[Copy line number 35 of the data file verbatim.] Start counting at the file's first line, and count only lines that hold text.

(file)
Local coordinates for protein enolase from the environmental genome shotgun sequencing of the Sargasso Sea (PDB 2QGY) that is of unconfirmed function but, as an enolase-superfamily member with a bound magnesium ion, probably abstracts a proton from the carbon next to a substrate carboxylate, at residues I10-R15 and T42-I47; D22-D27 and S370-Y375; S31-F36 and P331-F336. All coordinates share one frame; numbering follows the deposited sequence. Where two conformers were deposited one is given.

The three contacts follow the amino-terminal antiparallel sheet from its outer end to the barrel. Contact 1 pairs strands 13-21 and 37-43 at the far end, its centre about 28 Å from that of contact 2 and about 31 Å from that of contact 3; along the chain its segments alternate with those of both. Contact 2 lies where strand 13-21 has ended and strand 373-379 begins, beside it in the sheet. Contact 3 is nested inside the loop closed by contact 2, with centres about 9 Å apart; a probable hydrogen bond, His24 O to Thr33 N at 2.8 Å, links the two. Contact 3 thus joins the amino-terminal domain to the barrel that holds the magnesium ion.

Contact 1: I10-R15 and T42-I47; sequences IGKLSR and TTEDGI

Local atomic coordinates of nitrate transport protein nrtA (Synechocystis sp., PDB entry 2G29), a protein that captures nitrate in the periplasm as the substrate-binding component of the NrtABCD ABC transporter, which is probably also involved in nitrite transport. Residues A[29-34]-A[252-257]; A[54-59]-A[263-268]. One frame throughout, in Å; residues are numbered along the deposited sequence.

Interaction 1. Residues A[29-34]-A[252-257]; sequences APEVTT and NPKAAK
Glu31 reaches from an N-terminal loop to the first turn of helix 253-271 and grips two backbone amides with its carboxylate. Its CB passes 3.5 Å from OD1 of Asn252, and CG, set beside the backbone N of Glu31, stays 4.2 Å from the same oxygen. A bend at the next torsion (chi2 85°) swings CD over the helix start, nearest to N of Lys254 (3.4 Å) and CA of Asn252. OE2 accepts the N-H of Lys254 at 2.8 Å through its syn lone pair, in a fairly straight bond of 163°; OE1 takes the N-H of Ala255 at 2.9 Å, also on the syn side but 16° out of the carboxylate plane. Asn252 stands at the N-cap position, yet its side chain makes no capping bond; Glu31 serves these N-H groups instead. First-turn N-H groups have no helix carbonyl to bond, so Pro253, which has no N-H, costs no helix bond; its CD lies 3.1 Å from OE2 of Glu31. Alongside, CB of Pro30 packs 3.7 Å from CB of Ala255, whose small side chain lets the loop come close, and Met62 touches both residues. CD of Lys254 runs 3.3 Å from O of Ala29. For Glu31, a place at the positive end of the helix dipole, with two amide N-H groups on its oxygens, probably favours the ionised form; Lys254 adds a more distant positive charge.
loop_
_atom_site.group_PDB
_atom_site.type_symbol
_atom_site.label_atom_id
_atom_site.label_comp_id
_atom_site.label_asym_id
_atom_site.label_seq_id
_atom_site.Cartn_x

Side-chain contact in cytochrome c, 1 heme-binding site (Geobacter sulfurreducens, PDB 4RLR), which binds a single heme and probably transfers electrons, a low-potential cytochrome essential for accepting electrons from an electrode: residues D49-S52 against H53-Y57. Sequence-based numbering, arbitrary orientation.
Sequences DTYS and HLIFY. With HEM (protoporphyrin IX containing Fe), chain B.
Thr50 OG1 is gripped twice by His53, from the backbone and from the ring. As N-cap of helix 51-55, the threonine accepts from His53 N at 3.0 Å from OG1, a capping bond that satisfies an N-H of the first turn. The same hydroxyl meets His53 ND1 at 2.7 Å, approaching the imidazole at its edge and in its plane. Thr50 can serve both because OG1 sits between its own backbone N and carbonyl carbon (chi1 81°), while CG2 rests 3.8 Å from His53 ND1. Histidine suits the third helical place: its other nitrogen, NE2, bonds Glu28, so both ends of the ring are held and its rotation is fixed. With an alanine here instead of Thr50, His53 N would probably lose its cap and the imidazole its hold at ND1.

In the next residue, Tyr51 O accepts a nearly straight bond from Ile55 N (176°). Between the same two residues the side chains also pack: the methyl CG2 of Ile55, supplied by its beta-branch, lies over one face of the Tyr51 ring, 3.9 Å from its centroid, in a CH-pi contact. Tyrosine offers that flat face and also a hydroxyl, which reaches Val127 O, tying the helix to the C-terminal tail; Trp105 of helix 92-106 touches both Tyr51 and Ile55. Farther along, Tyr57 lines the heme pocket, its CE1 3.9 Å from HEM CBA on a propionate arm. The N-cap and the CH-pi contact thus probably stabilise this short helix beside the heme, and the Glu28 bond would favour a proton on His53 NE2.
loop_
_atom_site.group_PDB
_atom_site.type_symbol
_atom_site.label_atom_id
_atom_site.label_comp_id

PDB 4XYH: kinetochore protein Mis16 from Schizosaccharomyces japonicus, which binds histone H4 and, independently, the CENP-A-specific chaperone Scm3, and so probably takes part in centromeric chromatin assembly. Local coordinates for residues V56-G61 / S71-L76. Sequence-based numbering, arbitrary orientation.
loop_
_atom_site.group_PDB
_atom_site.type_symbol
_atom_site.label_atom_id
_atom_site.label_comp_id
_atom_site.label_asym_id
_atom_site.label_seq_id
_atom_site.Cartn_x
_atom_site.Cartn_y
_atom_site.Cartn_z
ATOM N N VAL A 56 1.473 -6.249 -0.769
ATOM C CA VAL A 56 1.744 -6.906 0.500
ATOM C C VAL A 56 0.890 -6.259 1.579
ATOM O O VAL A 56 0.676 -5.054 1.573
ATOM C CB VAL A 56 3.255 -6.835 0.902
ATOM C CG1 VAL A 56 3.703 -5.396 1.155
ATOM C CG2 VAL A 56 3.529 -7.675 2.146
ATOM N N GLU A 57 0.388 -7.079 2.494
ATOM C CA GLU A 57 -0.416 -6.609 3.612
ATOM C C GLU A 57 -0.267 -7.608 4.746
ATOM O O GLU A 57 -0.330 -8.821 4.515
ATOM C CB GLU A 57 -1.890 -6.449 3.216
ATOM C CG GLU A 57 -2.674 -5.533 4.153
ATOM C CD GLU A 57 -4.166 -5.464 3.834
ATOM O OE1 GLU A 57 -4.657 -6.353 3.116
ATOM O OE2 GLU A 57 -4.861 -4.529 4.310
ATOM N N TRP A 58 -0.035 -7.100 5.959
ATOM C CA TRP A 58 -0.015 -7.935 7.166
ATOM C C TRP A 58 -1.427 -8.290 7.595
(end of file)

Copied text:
ATOM N N VAL A 56 1.473 -6.249 -0.769